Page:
At last year’s Comic Con in San Diego, I was able to chat with Kripke and some of the cast – this year, in the middle of a pandemic, Amazon put together a virtual press junket so we could hear more about the upcoming Season 2. Kudos to the organizers for coordinating a million zoom calls and ensuring that we all got to spend time with Kripke and the cast – it was an enjoyable afternoon even if we were all juggling curious pets or kids or dealing with technology challenges! We also got to see the first three episodes, and while I’m going to keep this article free of specific spoilers, let me just say that they were pretty mindblowing! When they say that Season 2 is more intense and more insane than Season 1, they are not kidding.
As we begin Season 2, the Boys are on the run, hunted by the Supes and trying to regroup. In hiding, Hughie (Jack Quaid), Mother’s Milk (Laz Alonso), Frenchie (Tomer Capon) and Kimiko (Karen Fukuhara) try to adjust to a new normal with Butcher, the father figure of the group, (Karl Urban) nowhere to be found. Meanwhile, Starlight (Erin Moriarty) must navigate her place in The Seven as Homelander (Antony Starr) sets his sights on taking complete control. His power is threatened with the addition of Stormfront (Aya Cash), a social media savvy new Supe, who has an agenda of her own. On top of that, the Supervillain threat takes center stage and makes waves as Vought seeks to capitalize on the nation’s paranoia. The Supes of The Seven also include Queen Maeve (Dominique McElligott), A-Train (Jessie T. Usher), The Deep (Chace Crawford) and Black Noir (Nathan Mitchell). Recurring stars include Claudia Doumit, Goran Visnijc, Malcolm Barrett, Colby Minifie, Shantel VanSanten, Cameron Crovetti, Laila Robbins and Giancarlo Esposito returning as Vought boss Stan Edgar.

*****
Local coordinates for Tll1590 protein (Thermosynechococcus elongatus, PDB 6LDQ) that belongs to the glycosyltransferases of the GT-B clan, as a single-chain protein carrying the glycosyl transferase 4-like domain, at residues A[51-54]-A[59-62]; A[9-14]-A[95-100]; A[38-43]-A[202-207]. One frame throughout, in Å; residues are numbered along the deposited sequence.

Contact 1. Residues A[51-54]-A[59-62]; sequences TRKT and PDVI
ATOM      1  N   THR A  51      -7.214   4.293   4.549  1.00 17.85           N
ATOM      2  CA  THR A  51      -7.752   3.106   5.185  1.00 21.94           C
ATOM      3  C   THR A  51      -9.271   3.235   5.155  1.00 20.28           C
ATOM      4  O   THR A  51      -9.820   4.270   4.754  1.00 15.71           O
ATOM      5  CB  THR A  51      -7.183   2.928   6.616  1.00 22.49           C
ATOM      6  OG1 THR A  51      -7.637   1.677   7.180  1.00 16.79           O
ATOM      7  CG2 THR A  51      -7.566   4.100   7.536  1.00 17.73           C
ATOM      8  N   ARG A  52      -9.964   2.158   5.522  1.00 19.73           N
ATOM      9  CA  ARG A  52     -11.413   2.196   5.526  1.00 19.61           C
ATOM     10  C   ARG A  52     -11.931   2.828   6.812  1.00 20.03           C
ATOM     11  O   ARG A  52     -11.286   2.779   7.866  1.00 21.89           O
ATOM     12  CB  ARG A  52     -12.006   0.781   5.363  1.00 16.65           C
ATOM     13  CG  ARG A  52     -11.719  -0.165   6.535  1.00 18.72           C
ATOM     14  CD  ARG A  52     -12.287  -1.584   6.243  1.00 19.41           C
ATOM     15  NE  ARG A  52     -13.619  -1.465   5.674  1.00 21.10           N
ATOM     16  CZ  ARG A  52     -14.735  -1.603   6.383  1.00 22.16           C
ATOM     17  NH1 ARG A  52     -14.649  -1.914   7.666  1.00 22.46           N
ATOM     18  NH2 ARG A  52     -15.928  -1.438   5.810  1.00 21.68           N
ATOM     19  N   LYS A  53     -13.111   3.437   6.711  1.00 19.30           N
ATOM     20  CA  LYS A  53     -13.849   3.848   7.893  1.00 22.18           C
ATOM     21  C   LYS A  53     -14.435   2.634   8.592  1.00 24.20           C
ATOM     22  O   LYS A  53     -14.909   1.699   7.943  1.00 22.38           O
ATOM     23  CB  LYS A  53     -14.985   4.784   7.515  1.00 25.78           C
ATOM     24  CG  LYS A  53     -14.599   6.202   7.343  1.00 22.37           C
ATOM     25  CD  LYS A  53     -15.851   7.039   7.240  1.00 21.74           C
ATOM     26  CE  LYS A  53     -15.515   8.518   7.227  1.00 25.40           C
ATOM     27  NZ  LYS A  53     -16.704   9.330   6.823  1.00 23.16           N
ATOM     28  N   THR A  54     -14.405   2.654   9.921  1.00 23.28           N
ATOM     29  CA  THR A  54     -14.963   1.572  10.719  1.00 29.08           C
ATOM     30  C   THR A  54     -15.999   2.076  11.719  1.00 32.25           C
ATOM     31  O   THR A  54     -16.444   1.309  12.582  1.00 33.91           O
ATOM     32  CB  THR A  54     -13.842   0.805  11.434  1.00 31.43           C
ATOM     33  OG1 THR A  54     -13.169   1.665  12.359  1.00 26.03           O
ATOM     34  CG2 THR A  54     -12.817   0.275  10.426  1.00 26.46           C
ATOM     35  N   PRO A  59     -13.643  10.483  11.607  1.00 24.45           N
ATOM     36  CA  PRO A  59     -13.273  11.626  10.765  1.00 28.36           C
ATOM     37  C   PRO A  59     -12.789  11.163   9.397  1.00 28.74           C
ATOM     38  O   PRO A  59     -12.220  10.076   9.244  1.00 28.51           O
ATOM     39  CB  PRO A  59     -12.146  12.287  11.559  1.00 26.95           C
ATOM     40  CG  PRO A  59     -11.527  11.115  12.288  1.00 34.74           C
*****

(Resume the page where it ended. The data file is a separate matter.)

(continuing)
With that introduction, here are a few excerpts from each of our roundtable chats with the cast to whet your appetite for more of The Boys. I’ve purposely kept any spoilers for Season 2 out of my coverage, so you can be as gobsmacked as I was by those first three episodes. I posted our conversation with Eric Kripke in yesterday’s article, so check that out too since he had alot to say about The Boys, and some Supernatural insights too. If you’re considering beginning The Boys, I think what the actors have to say about the show and their characters will give you a glimpse into just how complicated this show is and how deep the characterization goes. That said, the themes of the show are dark and disturbing and right there in your face, so be prepared.